“I love you without knowing how, or when, or from where. I love you simply, without problems or pride: I love you in this way because I do not know any other way of loving but this, in which there is no I or you, so intimate that your hand upon my chest is my hand, so intimate that when I fall asleep your eyes close.”
― Pablo Neruda, 100 Love Sonnets
All the way through the treatment he was there for me. He was wishing me well, willing me well. He took charge of the running of the house and took over all sorts of chores from me. I somehow have ended up never having to lift an iron since I was diagnosed! Well there has to be some perks.
I found some texts recently on an old phone. They are from 2007 when I was in hospital at various times.
10 January 2007 (day of diagnosis)
Love u. Get a good night’s sleep. Me and your Mam will be up mid morning. Bryan
14 July 2007
Feeling any better? Bryan
14 July 2007
You’re almost there now. Just remember how much we all love you. Try to get some sleep. Bryan
I received texts like this every day from Bryan. He was faced with some terrible sights when he came to see me in the hospital. He never missed a day.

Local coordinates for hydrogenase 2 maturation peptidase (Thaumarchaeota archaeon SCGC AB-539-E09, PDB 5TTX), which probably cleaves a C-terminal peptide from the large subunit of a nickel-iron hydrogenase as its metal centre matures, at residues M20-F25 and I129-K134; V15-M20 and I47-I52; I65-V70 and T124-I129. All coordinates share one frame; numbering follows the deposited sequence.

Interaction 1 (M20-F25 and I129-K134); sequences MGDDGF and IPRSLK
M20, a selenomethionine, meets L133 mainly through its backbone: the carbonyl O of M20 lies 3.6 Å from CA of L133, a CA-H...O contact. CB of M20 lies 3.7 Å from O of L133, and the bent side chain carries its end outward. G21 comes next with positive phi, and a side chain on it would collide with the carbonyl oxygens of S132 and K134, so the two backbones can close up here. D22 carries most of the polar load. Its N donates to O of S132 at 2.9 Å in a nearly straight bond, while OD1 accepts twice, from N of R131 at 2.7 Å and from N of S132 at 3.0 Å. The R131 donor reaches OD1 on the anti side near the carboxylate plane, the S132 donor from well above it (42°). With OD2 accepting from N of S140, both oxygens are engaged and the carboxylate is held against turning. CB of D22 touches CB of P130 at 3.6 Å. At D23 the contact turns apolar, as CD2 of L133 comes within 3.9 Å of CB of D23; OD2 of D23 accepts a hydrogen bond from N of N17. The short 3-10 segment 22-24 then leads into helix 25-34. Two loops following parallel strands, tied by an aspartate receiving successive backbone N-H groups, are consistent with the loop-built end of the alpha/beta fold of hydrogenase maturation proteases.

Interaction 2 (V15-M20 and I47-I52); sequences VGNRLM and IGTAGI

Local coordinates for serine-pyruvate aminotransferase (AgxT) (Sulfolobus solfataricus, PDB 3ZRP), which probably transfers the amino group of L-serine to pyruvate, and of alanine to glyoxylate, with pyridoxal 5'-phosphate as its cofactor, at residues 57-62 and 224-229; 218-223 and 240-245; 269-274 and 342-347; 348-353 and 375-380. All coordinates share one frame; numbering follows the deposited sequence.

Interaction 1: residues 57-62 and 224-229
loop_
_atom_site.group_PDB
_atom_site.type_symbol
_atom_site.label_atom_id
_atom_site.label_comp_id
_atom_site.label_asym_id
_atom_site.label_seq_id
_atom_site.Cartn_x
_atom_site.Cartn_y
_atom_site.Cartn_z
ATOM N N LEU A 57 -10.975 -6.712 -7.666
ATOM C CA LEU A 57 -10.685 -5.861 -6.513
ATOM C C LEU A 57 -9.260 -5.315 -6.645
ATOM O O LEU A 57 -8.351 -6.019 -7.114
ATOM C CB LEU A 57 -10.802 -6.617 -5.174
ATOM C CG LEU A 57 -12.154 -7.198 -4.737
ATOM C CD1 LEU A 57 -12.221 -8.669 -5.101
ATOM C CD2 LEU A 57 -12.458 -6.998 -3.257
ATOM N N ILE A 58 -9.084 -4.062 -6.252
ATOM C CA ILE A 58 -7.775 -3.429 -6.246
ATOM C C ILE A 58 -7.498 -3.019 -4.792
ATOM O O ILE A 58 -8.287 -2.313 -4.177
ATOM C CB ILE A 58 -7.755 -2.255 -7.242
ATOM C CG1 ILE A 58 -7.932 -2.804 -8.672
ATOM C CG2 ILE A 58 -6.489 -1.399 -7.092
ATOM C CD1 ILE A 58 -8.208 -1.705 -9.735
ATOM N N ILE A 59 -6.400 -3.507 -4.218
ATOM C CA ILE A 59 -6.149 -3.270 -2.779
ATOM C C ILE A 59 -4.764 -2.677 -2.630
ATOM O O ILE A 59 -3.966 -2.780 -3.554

He more than fulfilled his side of the marriage vows in terms of the ‘in sickness and in health’ bit.
I know that serious illness and trauma can cause friction and fracture in a relationship and I am grateful that we are as together as ever and looking forward to celebrating 20 years of marriage on 29 December this year.
There’s a quote from F Scott Fitzgerald which says:
“I fell in love with her courage, her sincerity, and her flaming self respect. And it’s these things I’d believe in, even if the whole world indulged in wild suspicions that she wasn’t all she should be. I love her and it is the beginning of everything.”